Definition of “prove” in this context means “show that a belief is true in a way that should be convincing to every reasonable person.”

W. K. Clifford: It is wrong, always and everywhere, and for anyone, to believe anything for insufficient evidence.

Why such a high standard?

Our beliefs have moral consequences. If a shipowner succumbs to wishful thinking and allows a ship to sail that isn’t seaworthy, the ship goes down and many people die.

If you don’t have time to submit your beliefs to scrutiny, you don’t have time to believe.

God and the Burden of Proof

One way of posing this question is trying to determine of one side or the other in the debate about religion has the burden of proof.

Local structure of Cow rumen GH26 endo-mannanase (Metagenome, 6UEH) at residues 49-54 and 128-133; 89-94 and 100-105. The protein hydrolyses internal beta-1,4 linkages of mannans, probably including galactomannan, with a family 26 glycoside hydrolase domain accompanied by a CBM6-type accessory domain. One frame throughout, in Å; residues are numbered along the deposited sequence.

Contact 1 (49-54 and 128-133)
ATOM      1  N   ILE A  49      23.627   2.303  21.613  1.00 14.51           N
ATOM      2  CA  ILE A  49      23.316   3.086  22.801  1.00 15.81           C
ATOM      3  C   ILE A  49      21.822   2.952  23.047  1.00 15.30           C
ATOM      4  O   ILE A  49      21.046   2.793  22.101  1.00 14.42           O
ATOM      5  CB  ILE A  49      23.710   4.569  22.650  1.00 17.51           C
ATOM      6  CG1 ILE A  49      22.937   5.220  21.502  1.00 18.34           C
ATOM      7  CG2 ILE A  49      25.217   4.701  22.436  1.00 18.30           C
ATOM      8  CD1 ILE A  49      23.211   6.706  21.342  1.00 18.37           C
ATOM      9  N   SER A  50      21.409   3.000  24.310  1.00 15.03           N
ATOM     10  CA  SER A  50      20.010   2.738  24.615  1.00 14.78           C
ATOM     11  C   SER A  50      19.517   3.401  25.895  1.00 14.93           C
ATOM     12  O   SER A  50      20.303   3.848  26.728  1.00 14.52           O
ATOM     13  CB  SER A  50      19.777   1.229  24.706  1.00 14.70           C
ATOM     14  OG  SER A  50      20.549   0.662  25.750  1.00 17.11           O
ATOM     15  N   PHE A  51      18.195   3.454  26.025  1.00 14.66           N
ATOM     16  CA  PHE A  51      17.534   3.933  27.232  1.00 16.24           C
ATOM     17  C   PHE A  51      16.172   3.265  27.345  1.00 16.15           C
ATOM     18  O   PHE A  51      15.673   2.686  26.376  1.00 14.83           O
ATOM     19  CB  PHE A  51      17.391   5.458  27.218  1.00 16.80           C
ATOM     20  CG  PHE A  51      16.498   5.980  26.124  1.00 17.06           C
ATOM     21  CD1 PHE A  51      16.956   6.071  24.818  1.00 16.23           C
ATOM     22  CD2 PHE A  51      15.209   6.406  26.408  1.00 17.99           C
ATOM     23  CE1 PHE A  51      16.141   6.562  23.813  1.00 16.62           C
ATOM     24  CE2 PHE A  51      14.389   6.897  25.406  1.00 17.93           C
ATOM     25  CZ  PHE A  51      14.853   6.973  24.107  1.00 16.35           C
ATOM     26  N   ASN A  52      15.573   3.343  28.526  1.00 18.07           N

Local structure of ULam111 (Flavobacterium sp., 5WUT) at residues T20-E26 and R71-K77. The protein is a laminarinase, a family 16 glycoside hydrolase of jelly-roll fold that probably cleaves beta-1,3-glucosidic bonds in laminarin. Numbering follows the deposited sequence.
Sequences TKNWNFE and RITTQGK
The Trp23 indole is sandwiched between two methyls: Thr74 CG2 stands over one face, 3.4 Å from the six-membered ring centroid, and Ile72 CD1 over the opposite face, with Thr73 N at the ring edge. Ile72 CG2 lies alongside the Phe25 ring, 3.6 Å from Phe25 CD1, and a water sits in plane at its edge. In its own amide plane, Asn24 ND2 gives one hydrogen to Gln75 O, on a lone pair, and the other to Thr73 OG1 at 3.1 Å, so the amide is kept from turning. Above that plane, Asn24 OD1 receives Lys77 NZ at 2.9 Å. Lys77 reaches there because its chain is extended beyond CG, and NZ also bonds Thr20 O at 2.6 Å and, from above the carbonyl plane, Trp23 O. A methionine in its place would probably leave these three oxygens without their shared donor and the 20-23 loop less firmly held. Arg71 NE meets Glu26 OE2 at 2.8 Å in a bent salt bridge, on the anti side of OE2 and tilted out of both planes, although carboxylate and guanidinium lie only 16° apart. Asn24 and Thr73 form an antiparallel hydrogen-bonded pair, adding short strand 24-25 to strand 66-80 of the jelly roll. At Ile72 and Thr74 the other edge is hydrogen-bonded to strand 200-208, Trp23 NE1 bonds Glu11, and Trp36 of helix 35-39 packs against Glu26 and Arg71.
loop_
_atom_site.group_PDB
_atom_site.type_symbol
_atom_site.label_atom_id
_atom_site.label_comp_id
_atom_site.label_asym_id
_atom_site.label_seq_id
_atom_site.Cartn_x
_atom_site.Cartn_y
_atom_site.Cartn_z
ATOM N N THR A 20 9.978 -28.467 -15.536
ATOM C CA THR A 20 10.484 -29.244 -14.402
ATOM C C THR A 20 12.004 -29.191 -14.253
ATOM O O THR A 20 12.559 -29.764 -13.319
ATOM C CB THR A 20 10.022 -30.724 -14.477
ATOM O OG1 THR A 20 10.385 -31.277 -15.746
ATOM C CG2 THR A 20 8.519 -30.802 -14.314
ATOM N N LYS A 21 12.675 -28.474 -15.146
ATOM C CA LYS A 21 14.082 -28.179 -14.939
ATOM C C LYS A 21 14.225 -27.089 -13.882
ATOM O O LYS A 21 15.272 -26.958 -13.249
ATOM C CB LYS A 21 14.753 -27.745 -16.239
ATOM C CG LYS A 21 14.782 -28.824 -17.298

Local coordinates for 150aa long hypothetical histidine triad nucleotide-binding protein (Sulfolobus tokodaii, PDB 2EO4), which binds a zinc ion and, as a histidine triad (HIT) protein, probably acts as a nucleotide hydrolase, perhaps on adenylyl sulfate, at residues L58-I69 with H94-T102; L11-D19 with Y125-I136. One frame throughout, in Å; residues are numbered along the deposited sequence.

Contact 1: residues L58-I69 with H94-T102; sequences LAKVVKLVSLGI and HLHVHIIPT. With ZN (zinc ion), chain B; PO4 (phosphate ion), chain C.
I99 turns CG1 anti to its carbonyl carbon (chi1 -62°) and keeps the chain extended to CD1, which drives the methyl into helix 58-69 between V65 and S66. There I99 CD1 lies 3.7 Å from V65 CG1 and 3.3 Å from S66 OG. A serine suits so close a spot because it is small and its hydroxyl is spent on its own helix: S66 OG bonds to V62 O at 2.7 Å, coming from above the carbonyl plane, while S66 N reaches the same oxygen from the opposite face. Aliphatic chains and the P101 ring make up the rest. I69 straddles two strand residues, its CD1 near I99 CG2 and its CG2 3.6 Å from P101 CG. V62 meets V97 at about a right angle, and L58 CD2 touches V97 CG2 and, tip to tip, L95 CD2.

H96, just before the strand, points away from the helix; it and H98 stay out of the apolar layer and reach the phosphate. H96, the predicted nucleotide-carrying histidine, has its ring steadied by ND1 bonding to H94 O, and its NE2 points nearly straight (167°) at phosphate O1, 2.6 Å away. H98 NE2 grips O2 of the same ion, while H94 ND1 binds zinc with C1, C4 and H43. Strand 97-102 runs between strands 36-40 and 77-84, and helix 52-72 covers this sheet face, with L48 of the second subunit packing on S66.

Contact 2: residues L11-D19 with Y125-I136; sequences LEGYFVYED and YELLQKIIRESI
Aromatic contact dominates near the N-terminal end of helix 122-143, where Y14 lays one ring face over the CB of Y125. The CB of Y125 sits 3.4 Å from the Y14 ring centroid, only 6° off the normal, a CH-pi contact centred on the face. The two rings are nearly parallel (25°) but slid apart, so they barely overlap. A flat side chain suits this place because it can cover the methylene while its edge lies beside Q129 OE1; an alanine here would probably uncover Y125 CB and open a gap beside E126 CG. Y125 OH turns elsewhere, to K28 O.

Suppose we can’t figure out, one way or another, whether or not God exists. What belief should we adopt? Should we have faith and become believers, should we just stay agnostics, or should we believe that God does not exist. Many people have said that the burden of proof lies with the person who holds the affirmative position, in this case, the belief that God exists. In the absence of proof one way or the other, the only rational position is atheism, the claim that God does not exist.

McInerney and Parsons on the Burden of Proof

This is McInerney’s essay

And this is Parsons’ reply

Does Theism Pass the Strong Rationalist’s test?

Clifford, pretty clearly, thought it did not. Neither did Bertrand Russell, who, when asked what he would say to God if God were to ask him why he did not believe, said “ I would tell God “Not enough evidence, God, not enough evidence.”

John Locke (1632-1704) and Thomas Aquinas (1224-1274) thought that theism passes the test. As does contemporary philosopher Richard Swinburne.